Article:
Co-Teaching, Teaching Paths & Classroom Management
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On Saturday December 5th, CWP’s Teaching Artist Training & Internship Program (TATIP) reconvened after the Thanksgiving Holiday for the 5th installment of the Saturday workshops, at Studios 353 in midtown Manhattan. This week’s theme focused on Teaching Paths, Classroom Management and Co-Teaching a lesson. Renée Watson returned from her book tour and joined Program Director, Patti Chilsen, to once again facilitate the workshop.
We began the day reviewing how a residency begins, partnerships with schools, and how a Teaching Artist moves into a residency once the organization has established the relationship, setting a planning meeting and working with the classroom teachers.
Next we moved to one of the most challenging aspects of teaching: the Teaching Path or curriculum. As Teaching Artists, we call curriculum’s “paths” because we view them as living documents, outlines that grow and change according to a variety of factors, such as the experiences and development of the students, outside social and environment factors, etc. Teaching Artists recognize the need to be flexible and will adapt our paths according to the students’ artistic growth and interests throughout a residency.
Patti and Renée started by guiding the group through a mock teaching path that spanned a 15-week residency. They modeled the need to work backwards when creating a path, in order to properly scaffold a curriculum.
Afterwards, the participants were given lab time to meet with their partners in order to start sketching together a sample residency for their Teaching Path assignment due in January.
Before lunch, we had two more teams to present their mock lesson plans for the group.
Gary & Gina explored the ideas of “still life” and music. They had participants begin with a free draw while listening to “Take Five” Dave Brubeck. Gary took us through a quick but very enlightening kinesthetic and visual investigation of 3/4, 4/4, and 5/4 timing before playing the music, since it is important information for the song. Next they laid out an actual “still life” for participants by Henri Matisse, “Still Life with Apples on Pink Tablecloth” 1925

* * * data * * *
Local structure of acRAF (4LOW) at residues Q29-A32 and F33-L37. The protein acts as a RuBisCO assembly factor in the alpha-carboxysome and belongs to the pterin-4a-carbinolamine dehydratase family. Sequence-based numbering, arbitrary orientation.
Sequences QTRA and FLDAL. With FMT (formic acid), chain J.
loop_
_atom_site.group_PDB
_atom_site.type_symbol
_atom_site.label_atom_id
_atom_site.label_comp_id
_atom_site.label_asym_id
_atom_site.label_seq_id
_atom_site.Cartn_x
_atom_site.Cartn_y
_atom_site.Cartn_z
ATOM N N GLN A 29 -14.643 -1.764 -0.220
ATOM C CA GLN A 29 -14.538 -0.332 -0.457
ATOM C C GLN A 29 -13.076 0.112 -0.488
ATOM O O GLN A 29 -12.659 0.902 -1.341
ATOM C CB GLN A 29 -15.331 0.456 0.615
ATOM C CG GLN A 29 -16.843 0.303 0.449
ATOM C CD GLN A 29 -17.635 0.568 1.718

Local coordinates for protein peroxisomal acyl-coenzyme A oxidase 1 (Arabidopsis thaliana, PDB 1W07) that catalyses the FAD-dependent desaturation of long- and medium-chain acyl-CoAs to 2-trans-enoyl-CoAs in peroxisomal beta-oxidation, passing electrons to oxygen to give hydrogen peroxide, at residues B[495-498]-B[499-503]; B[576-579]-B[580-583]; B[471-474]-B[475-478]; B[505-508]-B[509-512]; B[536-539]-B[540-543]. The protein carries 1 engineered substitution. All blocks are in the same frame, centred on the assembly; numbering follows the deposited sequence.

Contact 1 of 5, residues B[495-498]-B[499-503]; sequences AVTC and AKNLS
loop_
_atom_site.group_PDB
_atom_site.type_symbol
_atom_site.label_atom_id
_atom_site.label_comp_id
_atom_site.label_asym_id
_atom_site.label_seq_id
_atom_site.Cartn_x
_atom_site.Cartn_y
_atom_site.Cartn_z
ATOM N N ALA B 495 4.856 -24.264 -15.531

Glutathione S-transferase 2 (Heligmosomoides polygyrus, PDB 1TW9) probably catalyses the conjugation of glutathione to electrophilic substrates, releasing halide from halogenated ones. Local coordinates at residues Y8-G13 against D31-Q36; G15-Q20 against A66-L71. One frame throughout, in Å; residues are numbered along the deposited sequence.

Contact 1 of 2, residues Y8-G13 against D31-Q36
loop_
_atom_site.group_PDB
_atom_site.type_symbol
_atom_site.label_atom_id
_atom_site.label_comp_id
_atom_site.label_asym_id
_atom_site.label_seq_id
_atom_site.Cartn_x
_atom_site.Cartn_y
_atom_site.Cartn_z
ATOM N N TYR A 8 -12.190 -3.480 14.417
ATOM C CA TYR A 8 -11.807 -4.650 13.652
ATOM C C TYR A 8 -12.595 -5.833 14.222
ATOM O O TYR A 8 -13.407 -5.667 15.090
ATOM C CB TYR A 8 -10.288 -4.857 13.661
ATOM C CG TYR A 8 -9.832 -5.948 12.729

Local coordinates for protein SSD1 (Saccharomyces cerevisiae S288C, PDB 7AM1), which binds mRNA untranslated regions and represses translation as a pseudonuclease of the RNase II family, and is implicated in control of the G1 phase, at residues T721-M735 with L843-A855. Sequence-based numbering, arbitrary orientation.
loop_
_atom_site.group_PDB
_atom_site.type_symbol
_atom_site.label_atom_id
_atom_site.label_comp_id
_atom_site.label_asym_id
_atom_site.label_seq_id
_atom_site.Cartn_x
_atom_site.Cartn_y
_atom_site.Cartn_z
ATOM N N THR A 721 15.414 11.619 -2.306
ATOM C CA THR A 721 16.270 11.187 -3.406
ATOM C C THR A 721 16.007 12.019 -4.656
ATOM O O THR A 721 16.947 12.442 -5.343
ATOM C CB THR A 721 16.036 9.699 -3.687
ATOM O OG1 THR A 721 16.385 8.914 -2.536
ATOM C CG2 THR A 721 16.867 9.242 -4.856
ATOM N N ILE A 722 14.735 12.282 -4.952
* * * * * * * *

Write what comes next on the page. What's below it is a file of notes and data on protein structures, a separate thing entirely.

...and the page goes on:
Chaya & Simone took the participants on a journey with “Mrs. Hughes’s House,” from Jacqueline Woodson’s Brown Girl Dreaming. It is a powerful poem about social injustice, and a strong choice to bring into a classroom to expose and interrupt injustice and prejudice. We challenge the TATIP “students” not to shy away from bringing important topics, artists, and works of art into their teaching work. They had us dig into the poem doing a shared reading, highlighting lines and emotions that stood out to us. Chaya as the writer had us fill in a worksheet on the emotions from the poem and Simone, as a movement specialist, had us then create a gesture to express one of the emotions or feelings we identified in the poem. Then the partners taught each other their movements.
Following the lunch break, we delved into a couple other essential topics for Teaching Artists: Classroom Management and Co-Teaching.
The first focus for the Classroom Management was to reflect on strategies Renée and Patti have modeled throughout the course of the training days and then to highlight the most important first step to take for Classroom Management: Preparation as preventative strategy.
Since all Teaching Artists at CWP co-teach, and the TATIP participants are beginning internships at CWP in-school residencies, we reviewed some tips and things to take into consideration when co-teaching. We investigated different kinds of challenging co-teaching stereotypes, working in small groups on a “character” to come up with ways to meet the challenge of working with someone like this. And we invented sketches of characters to convey their tendencies, using the infamous “Little Miss/Mr” etiquette characterizations.
Stay tuned for next week’s workshop and final installment of the Saturday training sessions! Coming up we’ll see blogs from the trainees themselves as they navigate and explore their internships!